For the last two weeks we have been seeing a 2-year-old black bear in our yard or in a neighbor’s yard. He does not bother anything, except dig up the grass in clumps and scare our dog poor black Lab Jake, to the point of his hair standing up on his neck. He lets out a yap-yap-yap bark, then he runs for the house. I tell every one he is a big chicken.
If he gets really scared he wants in the house. My biggest problem about letting him in is one day the bear will be right behind him! He has a distinct “bear bark” compared to the “moose bark.” He won’t shut up if a moose is in the yard. He follows them around, but if they even look like they are going to turn and run for him, he is gone like a black streak. Yup — to the house. Then turns and runs, barking, toward them again. One of these days I am afraid I will have a moose in the house!
Gail has had her encounter with bears through the years of living on a homestead at Boulder Point. One time, long ago — about this time of year and in an election year — I was helping my friend Lonna with a Democrat or Republican rally at the Lamplight bar. I have never been into politics — I just know who I am going to vote for and you can’t change my mind!
A rather large group gathered inside, chewing the fat and eating the goodies that were provided. Most of them were catching up on the latest news, gossip and work available, along with a few words about whoever was running. Everyone was having a good time as the band (one guitar and a person playing a set of drums) provided the entertainment. When they got through playing, the juke box was blaring. It was nice to see everyone having fun and it was tough keeping up with the happy beer drinkers. It was like old friends meeting after a summer of fishing and work on the platforms.
I came around the corner of the bar with a tray load of drinks and almost ran into my daughter, Gail. I did not see her come in. She lived on the homestead about 7 miles from us. She said, “Hi Mom. I just shot a bear. He was stalking me in the yard.”
I shot back, “Oh that’s nice, Gail,” not paying to much attention. I took about 5 more steps, whipped around and said, “YOU did WHAT?”
“I shot a bear,” she said. “He was stalking me in the yard.”
I regained my tipping tray and my speech, “Are you OK?”
“ Yes, she said. “But I did not know what to do with the thing, so I skinned it out. Do you want a nice roast or something?”
Bear meat? No, I said. She told me she cut it into roasts. She was going to tan the hide. I asked again, “Are you sure you are OK? She nodded her head and I told her I would be right back so she could tell me her bear story. I delivered the drinks and went back over for her to tell me what happened. This time I listened intently.
She had trouble with a bear stalking her goat and pigs for a few days. Her horse was deadly afraid of the bear and went into wild hysteria, letting Gail know there was a bear in the area. She got her “bear gun” out and looked out over the yard. She did not see anything so she walked toward an old car in the yard. The bear stood up. He was stalking her! She ran around the side of the car, opened the door and jumped in, slamming the door behind her. She poked the gun out the passenger window and shot the bear — dead!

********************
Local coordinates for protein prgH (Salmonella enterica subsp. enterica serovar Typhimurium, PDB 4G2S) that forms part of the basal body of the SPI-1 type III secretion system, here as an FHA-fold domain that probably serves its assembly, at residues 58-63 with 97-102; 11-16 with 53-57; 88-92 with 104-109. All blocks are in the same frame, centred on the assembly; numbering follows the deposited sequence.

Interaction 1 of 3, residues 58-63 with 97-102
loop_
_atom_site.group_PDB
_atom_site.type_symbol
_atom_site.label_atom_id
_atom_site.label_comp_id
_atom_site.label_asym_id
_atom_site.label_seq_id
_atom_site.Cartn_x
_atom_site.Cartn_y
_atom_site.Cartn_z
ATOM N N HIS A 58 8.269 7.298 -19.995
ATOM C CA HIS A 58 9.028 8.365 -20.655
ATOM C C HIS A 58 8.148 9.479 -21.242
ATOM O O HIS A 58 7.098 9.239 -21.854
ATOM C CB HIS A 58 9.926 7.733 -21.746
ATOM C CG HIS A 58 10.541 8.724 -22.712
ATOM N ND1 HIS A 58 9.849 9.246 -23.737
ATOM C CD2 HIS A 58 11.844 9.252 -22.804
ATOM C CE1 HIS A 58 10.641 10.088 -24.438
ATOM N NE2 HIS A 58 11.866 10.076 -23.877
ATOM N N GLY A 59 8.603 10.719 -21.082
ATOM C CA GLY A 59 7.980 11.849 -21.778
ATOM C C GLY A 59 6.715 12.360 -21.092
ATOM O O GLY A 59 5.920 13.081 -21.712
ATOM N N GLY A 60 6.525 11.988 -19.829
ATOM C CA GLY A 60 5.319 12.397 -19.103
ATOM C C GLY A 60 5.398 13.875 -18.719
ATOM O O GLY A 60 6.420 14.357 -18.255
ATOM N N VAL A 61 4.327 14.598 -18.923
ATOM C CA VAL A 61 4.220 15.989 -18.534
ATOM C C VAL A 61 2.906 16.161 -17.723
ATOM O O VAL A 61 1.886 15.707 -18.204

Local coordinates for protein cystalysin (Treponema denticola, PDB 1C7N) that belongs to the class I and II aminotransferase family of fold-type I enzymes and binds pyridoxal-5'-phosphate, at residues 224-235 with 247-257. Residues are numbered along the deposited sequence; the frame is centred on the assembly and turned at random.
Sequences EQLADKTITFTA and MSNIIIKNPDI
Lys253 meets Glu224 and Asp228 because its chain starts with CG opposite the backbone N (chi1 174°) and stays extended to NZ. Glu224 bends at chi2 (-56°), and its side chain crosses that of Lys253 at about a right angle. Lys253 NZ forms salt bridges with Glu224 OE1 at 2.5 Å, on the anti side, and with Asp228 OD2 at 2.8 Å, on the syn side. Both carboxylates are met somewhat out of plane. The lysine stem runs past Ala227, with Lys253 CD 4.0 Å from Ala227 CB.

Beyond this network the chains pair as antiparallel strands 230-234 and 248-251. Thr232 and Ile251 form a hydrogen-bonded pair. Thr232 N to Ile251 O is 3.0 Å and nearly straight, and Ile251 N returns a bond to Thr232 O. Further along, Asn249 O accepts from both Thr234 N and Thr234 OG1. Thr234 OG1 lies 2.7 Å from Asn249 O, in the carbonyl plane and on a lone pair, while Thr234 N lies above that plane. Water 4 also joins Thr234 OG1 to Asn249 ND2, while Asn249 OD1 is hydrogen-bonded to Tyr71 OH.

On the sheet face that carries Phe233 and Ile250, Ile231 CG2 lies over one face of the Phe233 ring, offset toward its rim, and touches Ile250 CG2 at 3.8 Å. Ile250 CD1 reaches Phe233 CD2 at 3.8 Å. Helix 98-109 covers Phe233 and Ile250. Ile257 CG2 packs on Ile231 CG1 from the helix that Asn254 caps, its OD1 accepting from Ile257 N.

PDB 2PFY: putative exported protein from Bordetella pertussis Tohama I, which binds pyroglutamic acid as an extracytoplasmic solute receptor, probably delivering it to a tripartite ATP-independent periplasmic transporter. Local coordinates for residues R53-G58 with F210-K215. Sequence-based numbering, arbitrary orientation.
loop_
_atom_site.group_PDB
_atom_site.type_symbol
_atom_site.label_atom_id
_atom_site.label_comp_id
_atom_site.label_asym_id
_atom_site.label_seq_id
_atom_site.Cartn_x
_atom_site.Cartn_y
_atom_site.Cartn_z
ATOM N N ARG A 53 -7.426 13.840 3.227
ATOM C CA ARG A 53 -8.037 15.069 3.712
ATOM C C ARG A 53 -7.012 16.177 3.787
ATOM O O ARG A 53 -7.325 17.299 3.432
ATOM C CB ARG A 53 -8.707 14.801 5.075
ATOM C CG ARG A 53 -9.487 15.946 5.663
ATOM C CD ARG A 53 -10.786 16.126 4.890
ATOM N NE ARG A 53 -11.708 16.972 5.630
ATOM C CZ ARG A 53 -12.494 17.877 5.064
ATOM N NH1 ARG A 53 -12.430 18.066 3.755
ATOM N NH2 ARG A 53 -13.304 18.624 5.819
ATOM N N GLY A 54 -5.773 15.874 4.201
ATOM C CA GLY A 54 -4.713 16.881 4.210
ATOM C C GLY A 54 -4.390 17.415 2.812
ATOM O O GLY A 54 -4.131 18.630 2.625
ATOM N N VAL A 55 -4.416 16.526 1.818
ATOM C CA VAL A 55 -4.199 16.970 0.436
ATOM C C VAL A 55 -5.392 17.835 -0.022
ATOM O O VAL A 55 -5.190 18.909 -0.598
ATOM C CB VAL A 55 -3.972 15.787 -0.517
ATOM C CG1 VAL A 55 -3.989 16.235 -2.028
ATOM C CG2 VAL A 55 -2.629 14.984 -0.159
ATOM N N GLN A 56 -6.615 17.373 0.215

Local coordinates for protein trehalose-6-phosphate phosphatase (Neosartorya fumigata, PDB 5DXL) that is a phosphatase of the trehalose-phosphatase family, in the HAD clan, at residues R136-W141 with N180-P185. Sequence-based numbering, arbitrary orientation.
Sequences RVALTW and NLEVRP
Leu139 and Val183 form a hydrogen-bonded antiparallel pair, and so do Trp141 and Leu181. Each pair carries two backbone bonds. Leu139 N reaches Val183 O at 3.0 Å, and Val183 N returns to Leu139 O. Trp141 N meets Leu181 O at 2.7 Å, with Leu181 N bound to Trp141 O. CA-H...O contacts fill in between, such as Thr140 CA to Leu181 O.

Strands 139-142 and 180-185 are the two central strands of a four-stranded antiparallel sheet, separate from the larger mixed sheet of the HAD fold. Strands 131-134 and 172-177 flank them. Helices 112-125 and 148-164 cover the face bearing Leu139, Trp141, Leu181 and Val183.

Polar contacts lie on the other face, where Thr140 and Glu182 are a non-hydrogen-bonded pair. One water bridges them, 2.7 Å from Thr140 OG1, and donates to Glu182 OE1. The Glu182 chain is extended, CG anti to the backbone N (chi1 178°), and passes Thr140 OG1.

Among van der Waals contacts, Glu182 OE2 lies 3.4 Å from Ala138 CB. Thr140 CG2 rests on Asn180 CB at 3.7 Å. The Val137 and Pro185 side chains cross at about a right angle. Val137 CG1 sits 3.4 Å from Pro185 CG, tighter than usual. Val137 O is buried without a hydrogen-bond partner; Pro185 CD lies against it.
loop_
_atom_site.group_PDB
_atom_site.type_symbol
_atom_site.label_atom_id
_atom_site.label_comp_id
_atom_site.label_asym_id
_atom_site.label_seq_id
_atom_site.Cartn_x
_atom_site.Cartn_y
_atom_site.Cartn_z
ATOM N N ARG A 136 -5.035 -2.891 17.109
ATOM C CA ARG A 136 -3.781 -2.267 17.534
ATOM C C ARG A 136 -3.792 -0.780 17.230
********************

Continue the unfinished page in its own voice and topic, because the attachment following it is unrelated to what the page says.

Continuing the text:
Because she was there all alone, the task of gutting and skinning and cutting it up was to her. As she was telling me this, the hair on my head stood up! AND when Gail tells this to other visitors and travelers, she has the ability to make their hair stand up too.
I have had the big brown blueberry bear encounter, scaring me in our blueberry patch. I drove my car up to the corner to look for ripe berries, opened up the car door and left it open — just in case the bear was around. As I went down the ditch and up to the berry patch, I saw the big brown blueberry bear stand up and look at me!
My was hair stood up and quickly walking backward, back up the ditch to the car — around the front of the car, still backing up, found the open door, jumped in and slammed the door. Then I had the creeping feeling maybe because I left the car door open, a bear just might be in the back seat. I hurt my neck whipping my head around to see if I was on the only one in the car!
I put the car in gear and sped out of there. I bet that big brown blueberry bear wondered what that old gal was so afraid of!
So friends and neighbors in the bear country — look out for those bears! They are hungry getting ready to hibernate. Don’t leave garbage out — don’t feed dogs outdoors. They love dog food. Be aware of your surroundings. You maybe being watched!
I had the pleasure of having lunch with my good friends George and Phyllis Therriault and Barb Romine before they leave for the winter. Great food, wonderful friends, even though we do not get to see each other very often. Friends making memories are very important!
The Pioneer Potluck series is written by 50-year resident of Alaska, Ann Berg of Nikiski. Ann shares her collections of recipes from family and friends. She has gathered recipes for more that 50 years. Some are her own creation. Her love of recipes and food came from her mother, a self-taught wonderful cook. She hopes you enjoy the recipes and that the stories will bring a smile to your day. Grannie Annie can be reached at firstname.lastname@example.org.